– 2nd year junior school level in the 30 Family Farm Schools (FFS)
– CAP level in the three Training Institutes for Rural Entrepreneurship (IFER)

The Family Farm Schools – Train the Rural Youth for Careers in Agriculture – © 2012

I returned to my studies at IFERA after leaving school in the 2nd year of junior school. I really enjoyed this course because it includes many internships which allowed me to learn practical skills in the field. I specialized in laying hens and since graduation I have been managing a farm that breeds broiler hens, laying hens, sheep and goats. I am also thinking about developing vegetable crops.″

Arthur Martial AKE GBEOCHO

Graduate of the first year group of IFERA 2016 in the Ivory Coast


Training young people in careers in agriculture

The action of the agricultural training programs in Cameroon, the Ivory Coast and the Democratic Republic of the Congo faces three major challenges: although they have a strong agricultural potential, these three countries are characterized by high levelsof poverty in rural areas. Yong people are particularly affected and generally only have access to unstable and poorly paid jobs. The main cause of professional integration difficulties among young people in rural areas stems from the fact that the school education and vocational training offering is not adapted to the needs of local economies and the expectations of young people. Consequently, they tend to leave the education system at an early age and find themselves on the labor market without any real qualifications. In order to deal with this problem, the IECD and its partners are developing a network of dual-apprenticeship agricultural schools in Cameroon, Ivory Coast and DRC in order to offer vocational training adapted to young people from 13 to 25 years. Thus, 30 Family Farm Schools (FFS) offer one to three years of training at 1st and 2nd year junior school level and 3 Training Institutes for Rural Entrepreneurship (IFER) offer a two to three-year CAP level course in agriculture.


The training proposed is based on a part-time teaching syllabus, active instruction that places young people at the heart of the training. They discover the agricultural entrepreneur profession through 2 to 4-week periods of work placements. Then, they share their knowledge when they return to school via a so-called “pooling” session and complete their knowledge with theoretical classes, study visits and practical work in the school’s vegetable gardens and educational breeding workshops. Finally, the trainers invite local agricultural entrepreneurs and representatives from agricultural companies to take part in the training through interventions in their sector or profession.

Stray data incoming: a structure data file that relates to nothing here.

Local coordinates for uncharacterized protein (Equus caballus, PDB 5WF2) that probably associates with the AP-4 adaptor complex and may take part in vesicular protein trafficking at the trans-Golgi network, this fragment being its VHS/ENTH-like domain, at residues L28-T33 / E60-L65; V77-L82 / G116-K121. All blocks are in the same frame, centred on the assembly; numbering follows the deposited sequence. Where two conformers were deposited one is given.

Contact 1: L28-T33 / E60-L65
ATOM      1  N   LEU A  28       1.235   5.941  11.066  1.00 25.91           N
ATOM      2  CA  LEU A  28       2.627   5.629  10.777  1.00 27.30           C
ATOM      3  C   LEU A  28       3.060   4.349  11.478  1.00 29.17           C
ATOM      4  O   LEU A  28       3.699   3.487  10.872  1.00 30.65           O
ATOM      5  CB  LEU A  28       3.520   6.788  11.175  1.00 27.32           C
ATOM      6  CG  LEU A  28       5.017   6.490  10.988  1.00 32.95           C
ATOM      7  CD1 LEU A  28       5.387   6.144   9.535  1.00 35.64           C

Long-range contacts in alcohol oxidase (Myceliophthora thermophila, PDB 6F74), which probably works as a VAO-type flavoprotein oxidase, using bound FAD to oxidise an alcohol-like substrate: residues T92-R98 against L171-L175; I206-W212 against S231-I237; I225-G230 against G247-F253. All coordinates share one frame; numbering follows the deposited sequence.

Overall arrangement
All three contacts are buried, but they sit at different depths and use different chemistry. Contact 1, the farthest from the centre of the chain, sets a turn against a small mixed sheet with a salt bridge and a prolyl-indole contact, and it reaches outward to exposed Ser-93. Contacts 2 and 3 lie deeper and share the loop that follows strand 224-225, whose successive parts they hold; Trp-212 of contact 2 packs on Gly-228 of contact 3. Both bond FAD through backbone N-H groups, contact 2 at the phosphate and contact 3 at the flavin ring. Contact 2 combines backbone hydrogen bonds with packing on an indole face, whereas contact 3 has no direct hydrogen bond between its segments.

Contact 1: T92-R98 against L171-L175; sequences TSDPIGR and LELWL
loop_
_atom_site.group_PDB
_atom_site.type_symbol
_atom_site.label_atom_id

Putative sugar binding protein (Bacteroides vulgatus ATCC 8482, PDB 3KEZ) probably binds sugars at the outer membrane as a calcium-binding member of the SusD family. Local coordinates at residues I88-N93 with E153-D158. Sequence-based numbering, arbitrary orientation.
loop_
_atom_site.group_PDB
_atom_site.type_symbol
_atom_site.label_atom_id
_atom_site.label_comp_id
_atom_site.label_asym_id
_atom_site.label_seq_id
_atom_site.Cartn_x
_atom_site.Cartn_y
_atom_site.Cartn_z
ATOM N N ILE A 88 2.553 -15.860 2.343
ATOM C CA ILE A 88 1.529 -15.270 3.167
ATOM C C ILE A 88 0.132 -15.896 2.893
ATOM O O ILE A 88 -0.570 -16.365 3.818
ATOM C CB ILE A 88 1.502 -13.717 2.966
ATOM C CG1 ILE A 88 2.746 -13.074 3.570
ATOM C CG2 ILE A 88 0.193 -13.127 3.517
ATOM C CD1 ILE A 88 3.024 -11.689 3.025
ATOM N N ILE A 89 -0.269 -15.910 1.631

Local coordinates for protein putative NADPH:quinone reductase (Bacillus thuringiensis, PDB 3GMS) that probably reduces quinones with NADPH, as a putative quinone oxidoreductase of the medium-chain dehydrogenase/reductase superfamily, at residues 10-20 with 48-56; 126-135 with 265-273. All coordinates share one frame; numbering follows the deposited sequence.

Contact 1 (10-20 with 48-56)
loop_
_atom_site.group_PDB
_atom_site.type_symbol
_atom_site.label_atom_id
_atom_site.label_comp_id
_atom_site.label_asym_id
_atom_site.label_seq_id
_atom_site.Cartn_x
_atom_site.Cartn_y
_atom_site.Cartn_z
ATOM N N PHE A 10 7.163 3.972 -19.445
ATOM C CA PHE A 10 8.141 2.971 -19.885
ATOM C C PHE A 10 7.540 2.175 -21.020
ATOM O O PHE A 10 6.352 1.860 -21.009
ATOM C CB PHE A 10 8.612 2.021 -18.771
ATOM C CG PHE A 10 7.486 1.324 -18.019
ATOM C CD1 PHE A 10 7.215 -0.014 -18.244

This constant interaction between practice and theory enables the rapid and effective assimilation of notions. The end of each school year offers the opportunity for a review: students are evaluated by means of a skills-based approach (APC) and the exam is completed by an oral exam or a final exam for final year students. At the FFS, this project is called MPE – “Ma Première Entreprise” (My First Enterprise).

Finally, the schools mobilize agricultural entrepreneurs and parents throughout the course and organize ½-day or 1-day modular training on innovative farming and breeding techniques.

2017 Results:

  • 786 young people trained in 2016-2017, of which 658 in FFS and 128 in IFER.
  • 86% of young people are working and 9% are continuing their studies after their training.
  • 75% of former students are able to meet their daily needs.
  • 1,267 entrepreneurs and parents trained in innovative farming techniques (1/2 to 1-day modular training).